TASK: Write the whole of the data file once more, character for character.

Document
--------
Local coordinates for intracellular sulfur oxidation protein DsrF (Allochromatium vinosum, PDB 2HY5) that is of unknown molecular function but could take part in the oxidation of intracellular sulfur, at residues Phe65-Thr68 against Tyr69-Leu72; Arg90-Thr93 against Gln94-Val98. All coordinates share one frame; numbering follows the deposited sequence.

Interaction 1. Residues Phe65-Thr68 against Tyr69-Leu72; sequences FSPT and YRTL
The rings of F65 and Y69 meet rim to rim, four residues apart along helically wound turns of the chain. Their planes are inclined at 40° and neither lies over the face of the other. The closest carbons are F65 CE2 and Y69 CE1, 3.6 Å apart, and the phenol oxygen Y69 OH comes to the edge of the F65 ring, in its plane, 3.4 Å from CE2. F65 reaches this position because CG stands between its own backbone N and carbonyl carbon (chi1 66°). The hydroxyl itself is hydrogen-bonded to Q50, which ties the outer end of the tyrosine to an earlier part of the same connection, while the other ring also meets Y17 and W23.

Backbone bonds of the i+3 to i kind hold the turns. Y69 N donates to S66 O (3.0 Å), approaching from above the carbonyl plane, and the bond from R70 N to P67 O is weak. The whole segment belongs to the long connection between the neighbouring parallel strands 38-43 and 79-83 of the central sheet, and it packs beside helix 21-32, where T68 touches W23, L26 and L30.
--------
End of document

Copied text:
Local coordinates for intracellular sulfur oxidation protein DsrF (Allochromatium vinosum, PDB 2HY5) that is of unknown molecular function but could take part in the oxidation of intracellular sulfur, at residues Phe65-Thr68 against Tyr69-Leu72; Arg90-Thr93 against Gln94-Val98. All coordinates share one frame; numbering follows the deposited sequence.

Interaction 1. Residues Phe65-Thr68 against Tyr69-Leu72; sequences FSPT and YRTL
The rings of F65 and Y69 meet rim to rim, four residues apart along helically wound turns of the chain. Their planes are inclined at 40° and neither lies over the face of the other. The closest carbons are F65 CE2 and Y69 CE1, 3.6 Å apart, and the phenol oxygen Y69 OH comes to the edge of the F65 ring, in its plane, 3.4 Å from CE2. F65 reaches this position because CG stands between its own backbone N and carbonyl carbon (chi1 66°). The hydroxyl itself is hydrogen-bonded to Q50, which ties the outer end of the tyrosine to an earlier part of the same connection, while the other ring also meets Y17 and W23.

Backbone bonds of the i+3 to i kind hold the turns. Y69 N donates to S66 O (3.0 Å), approaching from above the carbonyl plane, and the bond from R70 N to P67 O is weak. The whole segment belongs to the long connection between the neighbouring parallel strands 38-43 and 79-83 of the central sheet, and it packs beside helix 21-32, where T68 touches W23, L26 and L30.